The Confederate strength in the Atlanta campaign.
by E. C. Dawes, late Major, 53D Ohio regiment.
In the foregoing paper [see p. 260] General
Joseph E. Johnston
asserts that on the 30th of April, 1864, the strength of the Confederate army was “37,652 infantry, 2812 artillery with 112 guns, and 2392 cavalry,”--in all, 42,856.
But the return of that army for April 30th, 1864, on file in the War Department, signed by General Johnston
and attested by his adjutant-general, shows its “present for duty” almost 53,000:
|Artillery, 144 pieces||3,277|
The difference between these figures and those given by General Johnston
from the same return is, that in his paper he gives the footings of the column of “effective total.”
This, in all Confederate returns, includes only sergeants, corporals
, and private soldiers “for duty, equipped.”
That the cavalry had an effective total of but 2392 with 8436 officers and men for duty is accounted for by the fact that a large number of horses were grazing in the rear because of the scarcity of forage at Dalton
They were brought to the front and the men. became effective when Sherman
's army began to advance.
's statement that his artillery comprised but 112 pieces is a manifest error, for the return plainly says 35 companies, 144 pieces.
The battle of Resaca
was fought on the 13th, 14th, and 15th of May.
Prior to that time the Confederate army was reinforced by General Mercer
's brigade of four Georgia
regiments, which had been on garrison duty on the Atlantic coast
A foot-note to the return of April 30th records that one of these regiments, the 63d Georgia, joined the army “since the report was made out,” and that its effective total was 814.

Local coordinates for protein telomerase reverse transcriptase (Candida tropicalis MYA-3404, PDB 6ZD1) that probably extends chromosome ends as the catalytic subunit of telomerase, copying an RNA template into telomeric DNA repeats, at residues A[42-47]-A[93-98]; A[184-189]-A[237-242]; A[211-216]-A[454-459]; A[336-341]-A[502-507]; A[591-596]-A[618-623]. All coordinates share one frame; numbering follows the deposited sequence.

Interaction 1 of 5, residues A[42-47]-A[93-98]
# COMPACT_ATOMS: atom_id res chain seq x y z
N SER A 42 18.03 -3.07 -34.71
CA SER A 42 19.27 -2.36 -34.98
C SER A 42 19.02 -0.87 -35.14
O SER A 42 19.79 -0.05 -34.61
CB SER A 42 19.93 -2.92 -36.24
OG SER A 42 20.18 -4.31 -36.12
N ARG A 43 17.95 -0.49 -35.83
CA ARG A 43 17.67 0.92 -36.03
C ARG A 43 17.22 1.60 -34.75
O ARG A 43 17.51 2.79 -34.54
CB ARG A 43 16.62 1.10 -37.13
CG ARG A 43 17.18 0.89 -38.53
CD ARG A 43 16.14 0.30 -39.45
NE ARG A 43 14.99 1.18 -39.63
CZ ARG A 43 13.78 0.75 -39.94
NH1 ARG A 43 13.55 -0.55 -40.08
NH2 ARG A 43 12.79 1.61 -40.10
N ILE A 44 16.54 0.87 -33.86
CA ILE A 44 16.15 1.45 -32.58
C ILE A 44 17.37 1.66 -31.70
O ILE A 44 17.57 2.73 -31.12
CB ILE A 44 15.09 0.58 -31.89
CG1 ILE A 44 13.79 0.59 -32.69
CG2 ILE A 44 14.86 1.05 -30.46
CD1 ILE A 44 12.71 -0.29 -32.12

All of these regiments had full ranks; 2800 is a low estimate of their line-of-battle strength.
two brigades of infantry and two batteries, 5300 for duty, came from Mobile
about the 7th of May and was stationed at Resaca
's division, three infantry brigades and two batteries, from General S. I). Lee
's command, with 5145 for duty and a detachment of 550 from French
's division, reached Resaca
May 10th, 11th, and 12th.
Meantime a regiment of the Georgia State
line, estimated as six hundred strong, had been added to Hood
At Resaca General Johnston
had at least 67,000 men for battle and 1.68 pieces of artillery.
had at most 104,000:2
the odds against General Johnston
when “the armies were actually in contact” were as 100 to 64, instead of “10 to 4,” as stated in his article.
On the night of May 16th the Confederate army evacuated Resaca
On the following day, at Adairsville
, it was reinforced by General W. H. Jackson
's cavalry command, 4477 for duty, which was increased to 5120 by June 10th.
On the 19th of May, at Cassville
, the division of General French
joined the army with 4174 effectives, exclusive of the detachment that was at Resaca
Another Georgia State line regiment, estimated as 600, was added to Hood